Daniel W. Drezner

The Top Ten Ways to End an Upbeat Book About the Global Economy in 2013

Sometime in the next 48 hours your humble blogger will be sending The System Worked:  How the World Stopped Another Great Depression off to the publisher.  After I click "send," I’ll get a chance to do some very minor revisions at what’s called the "page proof" stage — but this is pretty much the last ...

Sometime in the next 48 hours your humble blogger will be sending The System Worked:  How the World Stopped Another Great Depression off to the publisher.  After I click "send," I'll get a chance to do some very minor revisions at what's called the "page proof" stage -- but this is pretty much the last moment I can tinker with the manuscript. 

As I type this, I'm pretty pleased with most of it.  But, as I tweeted last night: 

I like everything about this book manuscript that I'm about to finish except for the last few sentences. They suck eggs. #authorproblems

Sometime in the next 48 hours your humble blogger will be sending The System Worked:  How the World Stopped Another Great Depression off to the publisher.  After I click "send," I’ll get a chance to do some very minor revisions at what’s called the "page proof" stage — but this is pretty much the last moment I can tinker with the manuscript. 

As I type this, I’m pretty pleased with most of it.  But, as I tweeted last night: 

Now I think I’ve figured out the proper, quasi-academic-y way to close out the book.  But inspired by some of the awesome responses I received via social media, I got to thinking — what is the best way to end a moderately upbeat book about the global economy in the Twitter Age?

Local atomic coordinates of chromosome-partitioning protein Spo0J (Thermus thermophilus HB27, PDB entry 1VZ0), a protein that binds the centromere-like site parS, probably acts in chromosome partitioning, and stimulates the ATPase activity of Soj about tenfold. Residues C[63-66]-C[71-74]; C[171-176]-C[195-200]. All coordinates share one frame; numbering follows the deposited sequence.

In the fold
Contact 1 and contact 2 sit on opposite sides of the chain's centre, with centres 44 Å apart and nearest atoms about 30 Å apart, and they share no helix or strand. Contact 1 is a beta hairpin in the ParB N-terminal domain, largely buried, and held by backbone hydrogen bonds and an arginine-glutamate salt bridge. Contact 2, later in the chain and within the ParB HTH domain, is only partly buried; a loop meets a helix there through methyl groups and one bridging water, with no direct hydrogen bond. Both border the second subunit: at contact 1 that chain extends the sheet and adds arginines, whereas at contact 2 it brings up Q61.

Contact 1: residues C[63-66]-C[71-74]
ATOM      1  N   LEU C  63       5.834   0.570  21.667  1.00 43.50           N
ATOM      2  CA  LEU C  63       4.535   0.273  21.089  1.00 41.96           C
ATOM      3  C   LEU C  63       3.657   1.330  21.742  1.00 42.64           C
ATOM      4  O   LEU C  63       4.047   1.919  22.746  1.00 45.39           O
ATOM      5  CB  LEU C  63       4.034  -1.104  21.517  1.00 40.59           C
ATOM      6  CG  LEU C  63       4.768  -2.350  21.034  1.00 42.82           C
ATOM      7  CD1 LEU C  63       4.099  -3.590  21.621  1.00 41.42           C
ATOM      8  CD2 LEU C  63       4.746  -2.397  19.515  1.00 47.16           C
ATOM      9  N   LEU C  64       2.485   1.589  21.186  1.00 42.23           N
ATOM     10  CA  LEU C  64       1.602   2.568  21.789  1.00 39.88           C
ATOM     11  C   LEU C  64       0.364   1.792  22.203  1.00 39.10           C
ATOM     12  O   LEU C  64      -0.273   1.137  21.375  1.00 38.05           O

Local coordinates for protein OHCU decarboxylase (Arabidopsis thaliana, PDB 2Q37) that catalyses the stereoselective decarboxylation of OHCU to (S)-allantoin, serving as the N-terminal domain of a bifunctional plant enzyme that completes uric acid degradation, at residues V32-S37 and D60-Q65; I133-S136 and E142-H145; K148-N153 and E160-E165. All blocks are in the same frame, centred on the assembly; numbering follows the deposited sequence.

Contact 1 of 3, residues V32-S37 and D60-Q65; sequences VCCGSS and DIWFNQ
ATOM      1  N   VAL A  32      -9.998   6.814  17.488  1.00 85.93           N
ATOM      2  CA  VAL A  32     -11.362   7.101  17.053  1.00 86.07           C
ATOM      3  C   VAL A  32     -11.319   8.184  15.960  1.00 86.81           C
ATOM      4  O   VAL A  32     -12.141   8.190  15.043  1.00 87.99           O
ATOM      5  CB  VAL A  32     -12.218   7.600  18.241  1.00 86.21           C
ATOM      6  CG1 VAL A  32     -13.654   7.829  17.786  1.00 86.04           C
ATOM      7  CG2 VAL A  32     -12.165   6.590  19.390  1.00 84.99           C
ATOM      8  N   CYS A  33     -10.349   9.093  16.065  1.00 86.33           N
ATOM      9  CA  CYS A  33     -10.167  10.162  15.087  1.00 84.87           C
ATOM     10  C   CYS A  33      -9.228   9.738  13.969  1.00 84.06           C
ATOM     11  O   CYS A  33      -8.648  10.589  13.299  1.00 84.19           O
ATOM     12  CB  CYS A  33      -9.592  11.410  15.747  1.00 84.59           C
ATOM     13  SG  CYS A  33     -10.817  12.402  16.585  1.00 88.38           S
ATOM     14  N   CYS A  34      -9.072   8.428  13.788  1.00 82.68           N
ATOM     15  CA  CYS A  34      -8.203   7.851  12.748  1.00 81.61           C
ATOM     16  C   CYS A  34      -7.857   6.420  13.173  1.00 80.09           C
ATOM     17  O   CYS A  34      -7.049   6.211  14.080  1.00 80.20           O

Without further ad, here’s my Top Ten list: 

10) "In conclusion, global economic governance did its job and rocked you like a hurricane." 

9)  "Stepping back, the global economy could have broken bad — but it didn’t. As it turns out, global finance isn’t the one who knocks — it’s the G-20." 

8)  "In lieu of a proper conclusion, I hope you enjoyed the 54 Ways that Global Economic Governance is as Awesome as Benedict Cumberbatch." 

7)  "Yo, Imma let you finish, Great Recession, but the Great Depression was the greatest economic downturn of all time!!" 

6)  "To sum up, an analytically eclectic approach demonstrates that global economic governance functioned well after 2008.  Thanks for reading, awesome nerds!!"

5)  "In short, the system worked, I am right, and everyone else is wrong.  Haters gonna hate now!!  I’m out.  #YOLO"

4)  "The Fiscal Avengers #addawordtoamovietitletomakeitaboutglobaleconomicgovernance."

3)  "In toto, the global economy NEEDS MOAR OPTIMISM." 

2)  "As I’ve shown, the only reason the system worked was because of unfettered capital flows.  (last sentence sponsored content from Goldman Sachs)." 

1)  "Finally, it’s worth remembering that it could have been so much worse — there could have been zombies."

Readers are strongly encouraged to suggest their own closing sentences — in 140 characters or less. 

Daniel W. Drezner is a professor of international politics at Tufts University’s Fletcher School. He blogged regularly for Foreign Policy from 2009 to 2014. Twitter: @dandrezner

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